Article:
Well, there appears to be a another shift in Apple’s App Store policy. First, they wouldn’t let anything in the store that was provocative. Then they opened the floodgates and thousands of explicit apps started showing up. Then, just a couple of days ago, they banned explicit apps. Today, we hear from CultOfMac.com that there is a new “explicit” category for App Developers when submitting their apps. Does that mean that adult apps are on their way back again?

In a previous rant, I lamented the poorly implemented Parental Controls and App Rating system on the iPhone. To recap, setting Parental Controls Age Restrictions on the iPhone would hide screenshots of apps that have a more “mature” rating, but continued to show the apps with their provocative names and icons (NOT kid-friendly). It also removed unrated apps from the iPhone, including some very kid friendly apps (such as Horse Lover).

My goal was to have Apple completely hide apps with an age rating higher than the setting in Parental Controls. Hopefully, the events of the last couple of days are an attempt by Apple to do just that.

Read more about this ongoing story:

MacRumors.com: Apple Adds ‘Explicit’ Category for New App Store Submissions

CultOfMac.com: Is Apple Preparing To Add An ‘Explicit’ Section To The App Store?

Did The McGraw-Hill CEO Steal The Apple Tablet Thunder? – Updated

Tuesday, January 26th, 2010

Listen to this CNBC interview with the McGraw-Hill CEO. At around 2:50 in he confirms the Apple Table, along with the fact that it will be based on the iPhone OS. My guess? He might be on Steve Job’s Sh-t list. (Via MacRumors and CNBC)

Update

It get so fun to watch this stuff unfold. Could McGraw-Hill have been pulled from the Apple iPad event because of his comments on CNBC? While I think Apple is more than willing, as it seems they have done in the past to punish someone, McGraw-Hill claims they were not tossed.

iPhone age restrictions do not hide 17+ apps, just their screenshots

Monday, January 18th, 2010

“Tasty Pasties 18+ Amateurs” and “Boob Party” are currently on the Top 25 Free Apps in the Apple App Store. I know this because my 8 year old showed me. But let me back up a little.

I have purchased each generation of iPhone as they came out. When I bought my 3GS, I had two leftover iPhones and two clever young ladies who are equally enamored with technology. I set each of my daughters up with the deactivated iPhones working essentially as big iPod Touches. And they were happy. Ecstatic. I am the coolest Dad ever.

I took the expected precautionary approaches. In Settings: General: Restrictions: I turned off the following:

  • Safari
  • Mail
  • YouTube
  • Location
  • In-App Purchases
  • and at first, Installing Apps (App Store)

Since I would be the one managing any media on the device, I didn’t set any age restrictions on music, movies or apps. Eventually, I turned on the App Store so they could browse and choose an app as a reward for a good grade, helping around the house, etc. Standard parental incentive program.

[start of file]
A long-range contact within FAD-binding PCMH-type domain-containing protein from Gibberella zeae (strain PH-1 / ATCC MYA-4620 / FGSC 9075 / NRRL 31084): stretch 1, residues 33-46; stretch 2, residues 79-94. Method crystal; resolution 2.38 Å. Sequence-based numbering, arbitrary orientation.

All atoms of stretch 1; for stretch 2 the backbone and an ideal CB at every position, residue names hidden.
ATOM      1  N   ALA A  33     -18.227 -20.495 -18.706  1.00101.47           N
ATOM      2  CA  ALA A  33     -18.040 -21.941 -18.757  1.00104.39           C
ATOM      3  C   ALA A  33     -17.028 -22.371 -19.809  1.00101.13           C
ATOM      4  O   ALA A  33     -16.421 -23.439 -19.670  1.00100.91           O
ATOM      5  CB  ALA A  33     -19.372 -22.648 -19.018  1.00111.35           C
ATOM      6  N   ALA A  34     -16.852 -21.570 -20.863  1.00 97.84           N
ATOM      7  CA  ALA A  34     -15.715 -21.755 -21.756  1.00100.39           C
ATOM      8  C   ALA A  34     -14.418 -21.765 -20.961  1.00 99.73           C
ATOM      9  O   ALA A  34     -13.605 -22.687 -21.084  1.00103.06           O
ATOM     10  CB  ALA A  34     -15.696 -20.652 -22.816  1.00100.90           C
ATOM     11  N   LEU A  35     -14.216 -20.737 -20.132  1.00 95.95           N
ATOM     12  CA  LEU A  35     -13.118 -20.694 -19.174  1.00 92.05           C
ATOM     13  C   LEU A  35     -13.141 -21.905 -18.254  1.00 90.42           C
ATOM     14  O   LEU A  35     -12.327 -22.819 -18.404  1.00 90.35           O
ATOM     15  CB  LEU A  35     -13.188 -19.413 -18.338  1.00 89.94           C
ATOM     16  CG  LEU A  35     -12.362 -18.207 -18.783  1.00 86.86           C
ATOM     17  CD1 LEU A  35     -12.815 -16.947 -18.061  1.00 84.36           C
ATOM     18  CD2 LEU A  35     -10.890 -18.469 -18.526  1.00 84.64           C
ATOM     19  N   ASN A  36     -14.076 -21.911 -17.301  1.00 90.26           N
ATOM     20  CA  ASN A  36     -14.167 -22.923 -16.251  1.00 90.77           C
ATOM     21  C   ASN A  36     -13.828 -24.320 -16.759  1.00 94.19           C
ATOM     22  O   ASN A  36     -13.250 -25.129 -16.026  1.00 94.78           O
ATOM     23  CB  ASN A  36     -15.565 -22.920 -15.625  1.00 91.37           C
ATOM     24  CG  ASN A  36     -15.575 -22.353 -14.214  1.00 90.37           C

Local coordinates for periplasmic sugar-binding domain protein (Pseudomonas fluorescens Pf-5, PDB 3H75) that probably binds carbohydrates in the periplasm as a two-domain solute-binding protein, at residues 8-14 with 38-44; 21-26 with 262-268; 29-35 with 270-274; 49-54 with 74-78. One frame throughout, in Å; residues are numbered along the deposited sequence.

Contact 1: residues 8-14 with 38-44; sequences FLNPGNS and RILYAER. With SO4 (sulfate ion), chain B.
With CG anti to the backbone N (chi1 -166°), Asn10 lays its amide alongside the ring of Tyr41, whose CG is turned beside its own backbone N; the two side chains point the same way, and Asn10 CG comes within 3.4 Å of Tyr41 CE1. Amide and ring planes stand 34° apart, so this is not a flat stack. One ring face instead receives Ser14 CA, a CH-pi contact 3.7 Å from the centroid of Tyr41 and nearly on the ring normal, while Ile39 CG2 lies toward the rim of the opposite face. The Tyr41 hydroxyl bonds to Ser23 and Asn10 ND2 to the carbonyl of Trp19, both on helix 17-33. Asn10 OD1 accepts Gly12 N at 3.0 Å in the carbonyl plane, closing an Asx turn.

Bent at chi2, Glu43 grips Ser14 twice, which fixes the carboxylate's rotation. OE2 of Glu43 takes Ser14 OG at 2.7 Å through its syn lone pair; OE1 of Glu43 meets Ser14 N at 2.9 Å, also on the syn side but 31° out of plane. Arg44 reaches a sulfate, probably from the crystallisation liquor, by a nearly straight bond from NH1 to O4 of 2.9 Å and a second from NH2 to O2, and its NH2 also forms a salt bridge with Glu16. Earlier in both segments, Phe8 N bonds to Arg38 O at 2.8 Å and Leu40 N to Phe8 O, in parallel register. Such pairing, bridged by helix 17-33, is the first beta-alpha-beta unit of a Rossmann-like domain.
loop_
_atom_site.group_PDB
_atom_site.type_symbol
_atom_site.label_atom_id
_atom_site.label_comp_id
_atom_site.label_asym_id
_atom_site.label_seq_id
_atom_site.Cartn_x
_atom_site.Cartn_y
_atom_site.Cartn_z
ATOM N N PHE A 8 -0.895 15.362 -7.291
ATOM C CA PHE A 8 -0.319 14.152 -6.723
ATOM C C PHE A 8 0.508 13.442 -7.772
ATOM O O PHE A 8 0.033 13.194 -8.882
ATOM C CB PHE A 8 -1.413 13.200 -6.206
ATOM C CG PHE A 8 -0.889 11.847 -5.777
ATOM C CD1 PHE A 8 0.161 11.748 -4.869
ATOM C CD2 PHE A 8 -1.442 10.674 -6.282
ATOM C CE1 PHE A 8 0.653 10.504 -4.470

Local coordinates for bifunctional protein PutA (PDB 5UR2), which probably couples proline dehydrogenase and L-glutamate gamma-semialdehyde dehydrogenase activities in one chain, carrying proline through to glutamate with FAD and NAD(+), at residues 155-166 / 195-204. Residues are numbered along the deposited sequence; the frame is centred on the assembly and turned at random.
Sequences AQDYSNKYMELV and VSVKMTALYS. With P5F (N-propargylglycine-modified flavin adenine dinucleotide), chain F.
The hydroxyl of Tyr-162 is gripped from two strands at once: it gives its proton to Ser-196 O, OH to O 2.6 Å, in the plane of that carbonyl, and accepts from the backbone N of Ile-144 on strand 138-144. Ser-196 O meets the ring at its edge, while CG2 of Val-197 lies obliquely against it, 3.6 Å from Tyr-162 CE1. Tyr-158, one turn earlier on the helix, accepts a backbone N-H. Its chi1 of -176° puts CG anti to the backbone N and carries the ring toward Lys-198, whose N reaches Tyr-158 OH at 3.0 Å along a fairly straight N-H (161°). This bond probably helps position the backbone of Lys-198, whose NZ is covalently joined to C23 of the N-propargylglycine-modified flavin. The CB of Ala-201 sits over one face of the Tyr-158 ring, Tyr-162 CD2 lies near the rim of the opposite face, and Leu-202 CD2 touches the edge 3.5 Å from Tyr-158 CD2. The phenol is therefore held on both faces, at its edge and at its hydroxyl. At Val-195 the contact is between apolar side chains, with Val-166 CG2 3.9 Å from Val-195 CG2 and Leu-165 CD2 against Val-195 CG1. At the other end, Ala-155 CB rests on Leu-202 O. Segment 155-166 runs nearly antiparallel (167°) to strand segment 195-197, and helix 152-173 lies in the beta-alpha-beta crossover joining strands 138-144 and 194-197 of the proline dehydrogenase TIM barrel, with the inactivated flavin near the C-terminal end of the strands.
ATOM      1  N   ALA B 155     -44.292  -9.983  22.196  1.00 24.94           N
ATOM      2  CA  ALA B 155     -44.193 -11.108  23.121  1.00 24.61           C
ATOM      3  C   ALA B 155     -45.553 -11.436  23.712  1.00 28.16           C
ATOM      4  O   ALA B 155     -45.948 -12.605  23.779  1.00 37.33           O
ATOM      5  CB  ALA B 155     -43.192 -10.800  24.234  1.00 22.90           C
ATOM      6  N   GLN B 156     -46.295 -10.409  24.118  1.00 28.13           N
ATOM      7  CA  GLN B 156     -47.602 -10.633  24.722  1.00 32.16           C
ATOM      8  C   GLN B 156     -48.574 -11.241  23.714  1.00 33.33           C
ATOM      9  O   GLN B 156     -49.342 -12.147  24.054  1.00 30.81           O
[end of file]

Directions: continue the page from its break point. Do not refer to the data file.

This wasn’t really a risk at the time, Apple was not allowing apps that weren’t family appropriate. Since then, Apple has opened the flood gates of soft porn (but not Google Voice). Again, I know this because my 8 year old showed me. The app screenshots were the iPhone equivalent of a “Girls Gone Wild” TV commercial. All the naughty bits were covered with black dots, very small black dots. This set me into panic mode. I quickly exited the App Store and began trying to keep this kind of material out of reach.

I’m not a Puritan. I understand the market for these products. I also understand that I am responsible for what my girls have access to. As a responsible parent, I went back into Restrictions and limited apps to 12+. Sweet! That was easy. Thanks Apple!

Relieved at such a simple fix, I went back into the App Store and guiltily typed in “boobs” to see if I had successfully addressed the issue. Nope. There were plenty of apps willing to fill my request. A little disappointed, and still feeling uncomfortable about doing this on my daughter’s iPhone, I went searching for the screenshots. They were gone. I can find the apps, see their icons and read their full description, but the tiny black dots and the ladies underneath were gone. Not what I wanted or expected. I wanted the apps to be completely invisible. No app, no name, no busty icons.

This restriction also caused two more problems. First, it turns out that enabling Restrictions will include the catchall “Unrated”.  Any app that is unrated gets the same treatment as a 17+ app. Second, some apps are given 17+ ratings, not because of age-inappropriate material, but because of the ability of the app developer to push unfiltered content to the app (see example below).

An example: Horse Lover. A natural for my girls. They love horses. Eat, breath, play horses. This app is currently “Unrated”, probably because it fetches a daily photo from somewhere “out there”. That means that you can’t use it if you have ANY age restrictions on the iPhone.

My girls came to me immediately after enabling Restrictions for apps asking why I deleted some of their programs. They wanted all of their apps back. If I turned off restrictions, they would be exposed to the new wave of grownup apps in the store. So, there was only one choice left… the App Store is now turned off. I am no longer the coolest Dad ever. I guess the title wasn’t going to last forever, but it was fun while it lasted.